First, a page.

The Buttonwood Agreement was a document signed on May 17, 1792, representing an effort to organize the trading of financial securities, preceding the creation of the New York Stock Exchange (NYSE) .
This agreement was signed between 24 brokers, in front of Wall Street, n. 68. It therefore marks the establishment of that region as the financial center of New York City.
According to legend, the document was signed under a tree that, in English, is named Buttonwood; hence the name of the agreement would come. They also say that the 24 signatories met in secret two months earlier to discuss the terms.
The context of the Buttonwood Agreement
In 1790, the first US Treasury Secretary, Alexander Hamilton (who was also one of the federalists involved in the creation of the US Constitution) put up for sale $ 80 million in government bonds to help pay for the costs of the war. These bonds were sold to the public for $ 100 each.
Then the first share of Bank of the United States went on sale. Soon, other banks and insurance companies also released shares for trading, increasing the list of available financial securities.
At that time, paper purchases and sales were made openly, in auction rooms, offices and even coffee shops throughout New York City.
After a crisis in 1971, a financial panic broke out in March and April 1792, caused by the expansion of credit by the Bank of the United States and the high speculation of some prominent bankers. Financial commitments were not kept and corporate insolvency was a strong threat.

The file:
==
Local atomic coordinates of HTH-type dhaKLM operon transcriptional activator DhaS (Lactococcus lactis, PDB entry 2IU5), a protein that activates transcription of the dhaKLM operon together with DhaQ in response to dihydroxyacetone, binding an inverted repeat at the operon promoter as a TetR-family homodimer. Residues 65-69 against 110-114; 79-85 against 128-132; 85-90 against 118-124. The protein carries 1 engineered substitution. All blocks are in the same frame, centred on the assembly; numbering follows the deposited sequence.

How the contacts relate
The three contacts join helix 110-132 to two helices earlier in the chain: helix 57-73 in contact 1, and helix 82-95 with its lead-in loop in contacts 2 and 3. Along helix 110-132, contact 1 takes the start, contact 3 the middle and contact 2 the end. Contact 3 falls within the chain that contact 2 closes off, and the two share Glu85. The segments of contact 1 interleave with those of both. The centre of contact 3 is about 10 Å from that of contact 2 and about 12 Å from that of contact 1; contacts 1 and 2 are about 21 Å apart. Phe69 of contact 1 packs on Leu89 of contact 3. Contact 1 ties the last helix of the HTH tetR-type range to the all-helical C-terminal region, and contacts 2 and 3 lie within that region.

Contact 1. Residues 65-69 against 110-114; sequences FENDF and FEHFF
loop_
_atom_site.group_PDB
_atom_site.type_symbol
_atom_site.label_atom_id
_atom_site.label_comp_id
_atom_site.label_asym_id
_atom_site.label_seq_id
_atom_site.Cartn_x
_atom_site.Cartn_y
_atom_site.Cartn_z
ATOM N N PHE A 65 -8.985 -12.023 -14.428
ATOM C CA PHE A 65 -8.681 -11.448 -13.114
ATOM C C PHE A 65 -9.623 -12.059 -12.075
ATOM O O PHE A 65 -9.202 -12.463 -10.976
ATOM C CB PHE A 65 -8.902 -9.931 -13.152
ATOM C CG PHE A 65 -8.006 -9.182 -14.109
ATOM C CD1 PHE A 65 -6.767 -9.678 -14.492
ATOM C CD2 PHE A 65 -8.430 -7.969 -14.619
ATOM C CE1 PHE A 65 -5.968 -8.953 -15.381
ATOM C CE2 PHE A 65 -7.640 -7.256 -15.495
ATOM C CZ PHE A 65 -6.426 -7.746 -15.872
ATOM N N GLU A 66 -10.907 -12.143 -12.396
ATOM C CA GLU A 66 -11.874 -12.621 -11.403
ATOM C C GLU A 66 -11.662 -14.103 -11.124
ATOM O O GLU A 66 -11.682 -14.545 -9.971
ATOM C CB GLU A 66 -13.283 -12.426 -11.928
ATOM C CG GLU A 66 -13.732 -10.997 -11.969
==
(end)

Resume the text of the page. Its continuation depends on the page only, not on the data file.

It was necessary to restore confidence in the market and, in particular, in the negotiation of financial assets. The Buttonwood Agreement was one of the responses taken to combat this scenario.
American brokers based the system they wanted to implement on the way European countries conducted their financial activities at the time.
What determined the Buttonwood Agreement
In short, the Buttonwood Agreement had two determinations. The first is that brokers should only trade with each other; the second, that commissions should be at least 0.25% of the value of the deal in question.
By closing the system to other participants, the intention was to create more confidence in the negotiations, in the sense that payments would be honored and assets sold would be legitimate. Furthermore, everyone who traded assets should follow the same rules.
The text of the Buttonwood Agreement
The text of the document was brief and to the point. In free translation, the Buttonwood Agreement said:
We, the signatories, brokers acting in the purchase and sale of financial securities, here solemnly promise each other that we will not buy or sell, from that day on, to any person, any type of security, for a fee of less than 0.25 % Commission on Value, and that we will give preference to each other in our negotiations.